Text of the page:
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Jan 292006

I didn’t realize until Friday that yesterday was going to be the 20th anniversary of the Challenger disaster. I remember exactly where I was that day.

My mom and I had just moved back from Florida, and my dad was still there trying to sell our house. I had just started the second half of my sixth grade year at my grandmother’s school, and I had my hands full just trying to fit in and form new friendships. I had come out of the bathroom when I saw the school administrator rushing by. She glanced over and hurriedly shouted, “Brian, go to the cafeteria!”.

I had no idea why she was saying this, but I suspected something was wrong. When I got there and saw what was on the television, I knew I was right. I sat there for awhile watching the news reports while other classes were being escorted in to witness the tragedy repeated ad nauseum.

I remember thinking that the explosion didn’t look that bad on television, and I wondered if the people on the ground new what was happening. My stomach sank as I thought about the crew and if they were alive after the initial explosion. Reading about the events twenty years later still gives me that same feeling.

I’ll always remember Ronald Reagan’s speech later that evening, specifically the last memorable paragraph.

The crew of the space shuttle Challenger honored us by the manner in which they lived their lives. We will never forget them, nor the last time we saw them, this morning, as they prepared for their journey and waved good-bye and “slipped the surly bonds of earth” to “touch the face of God.”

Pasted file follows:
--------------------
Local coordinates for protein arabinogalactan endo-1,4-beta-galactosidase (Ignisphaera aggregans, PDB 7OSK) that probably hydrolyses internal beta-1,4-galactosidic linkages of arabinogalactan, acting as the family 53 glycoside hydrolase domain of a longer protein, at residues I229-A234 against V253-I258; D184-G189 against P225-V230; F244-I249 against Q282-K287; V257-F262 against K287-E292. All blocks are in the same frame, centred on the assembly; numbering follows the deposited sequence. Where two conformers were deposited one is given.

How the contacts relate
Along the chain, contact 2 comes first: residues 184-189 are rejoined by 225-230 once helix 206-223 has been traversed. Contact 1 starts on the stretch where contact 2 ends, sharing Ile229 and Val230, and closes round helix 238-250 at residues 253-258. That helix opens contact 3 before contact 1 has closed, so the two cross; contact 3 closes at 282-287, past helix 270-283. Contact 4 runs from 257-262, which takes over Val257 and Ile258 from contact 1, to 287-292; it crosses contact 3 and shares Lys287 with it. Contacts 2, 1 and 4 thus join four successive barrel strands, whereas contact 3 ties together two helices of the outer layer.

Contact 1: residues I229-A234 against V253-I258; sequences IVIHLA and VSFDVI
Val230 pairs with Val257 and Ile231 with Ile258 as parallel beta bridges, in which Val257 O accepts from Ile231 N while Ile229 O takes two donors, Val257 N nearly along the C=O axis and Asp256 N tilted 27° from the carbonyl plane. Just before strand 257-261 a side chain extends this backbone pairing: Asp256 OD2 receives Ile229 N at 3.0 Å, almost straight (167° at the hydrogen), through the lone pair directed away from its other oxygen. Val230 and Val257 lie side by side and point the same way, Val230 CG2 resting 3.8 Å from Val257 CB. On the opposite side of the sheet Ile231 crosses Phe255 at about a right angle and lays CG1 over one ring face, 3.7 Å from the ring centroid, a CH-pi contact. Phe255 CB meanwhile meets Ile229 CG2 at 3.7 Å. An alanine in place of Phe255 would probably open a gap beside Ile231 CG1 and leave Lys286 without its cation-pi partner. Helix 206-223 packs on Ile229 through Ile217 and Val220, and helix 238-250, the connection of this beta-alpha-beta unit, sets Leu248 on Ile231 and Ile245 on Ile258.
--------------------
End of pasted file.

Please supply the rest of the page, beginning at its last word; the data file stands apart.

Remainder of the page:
Busy Week

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Dec 182005

Pretty busy week for us.

On Monday, Monica and I attended a luncheon for my Mom’s retirement. There’s not too many photos here yet, but there will be as soon as I get the pics from my Mom’s camera. We ate lunch at the Olive Garden and my Mom had to give a speech (she did a great job). It was really nice hearing her coworkers laud her with compliments, and her boss presented her with a few gifts and awards. On Tuesday, an admiral presented her with several awards from the Navy.

On Friday, Monica and I attended a luncheon for Marlene’s retirement luncheon. We ate lunch at the Marriott, and then listened as coworkers and bosses of Marlene told us what a pleasure it was to work with her. The special agent in charge of the Norfolk field office presented her with several gifts and awards, and then friends and family gathered at her home to enjoy food and drink while celebrating Marlene’s retirement.

On Saturday, Monica and I headed off to Williamsburg once again to check out the Christmas decorations. We bundled up as it was a bit cold, and the town was decorated very nicely, if a little subdued (just as it was back in colonial times). We even got to meet Thomas Jefferson.

Today, we joined my family at my Mom’s house to celebrate Christmas because we will be with Monica’s family in New York on Christmas Day. I’m still full from all the food I ate, and everyone was more than generous in their gifts. We are truly blessed to have such a wonderful family.

Now it’s time to relax and go back to work.

Pearl Harbor Day

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Dec 072005